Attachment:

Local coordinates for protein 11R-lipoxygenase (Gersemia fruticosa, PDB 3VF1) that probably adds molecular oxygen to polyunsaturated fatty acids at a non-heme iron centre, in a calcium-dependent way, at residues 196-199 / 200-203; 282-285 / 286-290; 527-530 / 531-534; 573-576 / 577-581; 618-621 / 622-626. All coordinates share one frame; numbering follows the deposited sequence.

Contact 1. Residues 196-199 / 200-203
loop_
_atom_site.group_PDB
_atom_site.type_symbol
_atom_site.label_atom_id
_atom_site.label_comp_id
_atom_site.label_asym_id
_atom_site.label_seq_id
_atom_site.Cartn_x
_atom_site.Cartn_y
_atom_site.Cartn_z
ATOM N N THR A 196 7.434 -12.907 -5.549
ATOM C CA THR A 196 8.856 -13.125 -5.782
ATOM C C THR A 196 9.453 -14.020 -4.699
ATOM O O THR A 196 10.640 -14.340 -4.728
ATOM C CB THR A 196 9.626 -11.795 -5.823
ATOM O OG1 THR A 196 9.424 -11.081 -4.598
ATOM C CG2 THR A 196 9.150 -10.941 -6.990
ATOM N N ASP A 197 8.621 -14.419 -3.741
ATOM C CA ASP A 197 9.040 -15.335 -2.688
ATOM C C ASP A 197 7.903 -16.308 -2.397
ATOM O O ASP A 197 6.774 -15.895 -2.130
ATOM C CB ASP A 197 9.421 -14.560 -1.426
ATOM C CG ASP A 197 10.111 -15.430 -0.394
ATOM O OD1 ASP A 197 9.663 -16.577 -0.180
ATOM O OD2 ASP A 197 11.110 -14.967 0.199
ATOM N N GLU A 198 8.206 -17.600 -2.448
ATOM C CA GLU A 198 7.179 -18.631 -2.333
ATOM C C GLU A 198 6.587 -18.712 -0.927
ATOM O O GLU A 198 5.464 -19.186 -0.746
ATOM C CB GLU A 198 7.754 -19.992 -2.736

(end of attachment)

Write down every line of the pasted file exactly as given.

Local coordinates for protein 11R-lipoxygenase (Gersemia fruticosa, PDB 3VF1) that probably adds molecular oxygen to polyunsaturated fatty acids at a non-heme iron centre, in a calcium-dependent way, at residues 196-199 / 200-203; 282-285 / 286-290; 527-530 / 531-534; 573-576 / 577-581; 618-621 / 622-626. All coordinates share one frame; numbering follows the deposited sequence.

Contact 1. Residues 196-199 / 200-203
loop_
_atom_site.group_PDB
_atom_site.type_symbol
_atom_site.label_atom_id
_atom_site.label_comp_id
_atom_site.label_asym_id
_atom_site.label_seq_id
_atom_site.Cartn_x
_atom_site.Cartn_y
_atom_site.Cartn_z
ATOM N N THR A 196 7.434 -12.907 -5.549
ATOM C CA THR A 196 8.856 -13.125 -5.782
ATOM C C THR A 196 9.453 -14.020 -4.699
ATOM O O THR A 196 10.640 -14.340 -4.728
ATOM C CB THR A 196 9.626 -11.795 -5.823
ATOM O OG1 THR A 196 9.424 -11.081 -4.598
ATOM C CG2 THR A 196 9.150 -10.941 -6.990
ATOM N N ASP A 197 8.621 -14.419 -3.741
ATOM C CA ASP A 197 9.040 -15.335 -2.688
ATOM C C ASP A 197 7.903 -16.308 -2.397
ATOM O O ASP A 197 6.774 -15.895 -2.130
ATOM C CB ASP A 197 9.421 -14.560 -1.426
ATOM C CG ASP A 197 10.111 -15.430 -0.394
ATOM O OD1 ASP A 197 9.663 -16.577 -0.180
ATOM O OD2 ASP A 197 11.110 -14.967 0.199
ATOM N N GLU A 198 8.206 -17.600 -2.448
ATOM C CA GLU A 198 7.179 -18.631 -2.333
ATOM C C GLU A 198 6.587 -18.712 -0.927
ATOM O O GLU A 198 5.464 -19.186 -0.746
ATOM C CB GLU A 198 7.754 -19.992 -2.736